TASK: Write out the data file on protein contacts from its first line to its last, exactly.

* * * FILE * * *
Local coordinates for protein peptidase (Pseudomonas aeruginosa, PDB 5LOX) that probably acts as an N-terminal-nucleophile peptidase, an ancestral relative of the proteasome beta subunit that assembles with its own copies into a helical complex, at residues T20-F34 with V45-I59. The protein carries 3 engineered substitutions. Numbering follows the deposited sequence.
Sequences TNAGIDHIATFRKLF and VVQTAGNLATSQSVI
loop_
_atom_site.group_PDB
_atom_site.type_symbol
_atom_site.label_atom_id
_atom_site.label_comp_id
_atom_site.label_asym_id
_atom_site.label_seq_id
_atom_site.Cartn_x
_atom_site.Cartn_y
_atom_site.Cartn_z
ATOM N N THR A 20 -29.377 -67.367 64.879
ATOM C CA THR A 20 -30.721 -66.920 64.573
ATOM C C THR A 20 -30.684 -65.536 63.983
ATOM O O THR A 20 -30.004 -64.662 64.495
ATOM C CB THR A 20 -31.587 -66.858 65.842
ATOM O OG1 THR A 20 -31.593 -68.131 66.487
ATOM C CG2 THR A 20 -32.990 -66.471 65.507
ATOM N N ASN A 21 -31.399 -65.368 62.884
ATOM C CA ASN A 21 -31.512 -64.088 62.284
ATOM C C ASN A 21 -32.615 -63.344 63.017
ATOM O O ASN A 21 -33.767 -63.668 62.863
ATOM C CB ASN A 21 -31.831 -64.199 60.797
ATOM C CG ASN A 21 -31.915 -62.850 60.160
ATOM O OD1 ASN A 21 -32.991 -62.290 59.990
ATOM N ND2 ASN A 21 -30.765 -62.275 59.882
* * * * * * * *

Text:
Local coordinates for protein peptidase (Pseudomonas aeruginosa, PDB 5LOX) that probably acts as an N-terminal-nucleophile peptidase, an ancestral relative of the proteasome beta subunit that assembles with its own copies into a helical complex, at residues T20-F34 with V45-I59. The protein carries 3 engineered substitutions. Numbering follows the deposited sequence.
Sequences TNAGIDHIATFRKLF and VVQTAGNLATSQSVI
loop_
_atom_site.group_PDB
_atom_site.type_symbol
_atom_site.label_atom_id
_atom_site.label_comp_id
_atom_site.label_asym_id
_atom_site.label_seq_id
_atom_site.Cartn_x
_atom_site.Cartn_y
_atom_site.Cartn_z
ATOM N N THR A 20 -29.377 -67.367 64.879
ATOM C CA THR A 20 -30.721 -66.920 64.573
ATOM C C THR A 20 -30.684 -65.536 63.983
ATOM O O THR A 20 -30.004 -64.662 64.495
ATOM C CB THR A 20 -31.587 -66.858 65.842
ATOM O OG1 THR A 20 -31.593 -68.131 66.487
ATOM C CG2 THR A 20 -32.990 -66.471 65.507
ATOM N N ASN A 21 -31.399 -65.368 62.884
ATOM C CA ASN A 21 -31.512 -64.088 62.284
ATOM C C ASN A 21 -32.615 -63.344 63.017
ATOM O O ASN A 21 -33.767 -63.668 62.863
ATOM C CB ASN A 21 -31.831 -64.199 60.797
ATOM C CG ASN A 21 -31.915 -62.850 60.160
ATOM O OD1 ASN A 21 -32.991 -62.290 59.990
ATOM N ND2 ASN A 21 -30.765 -62.275 59.882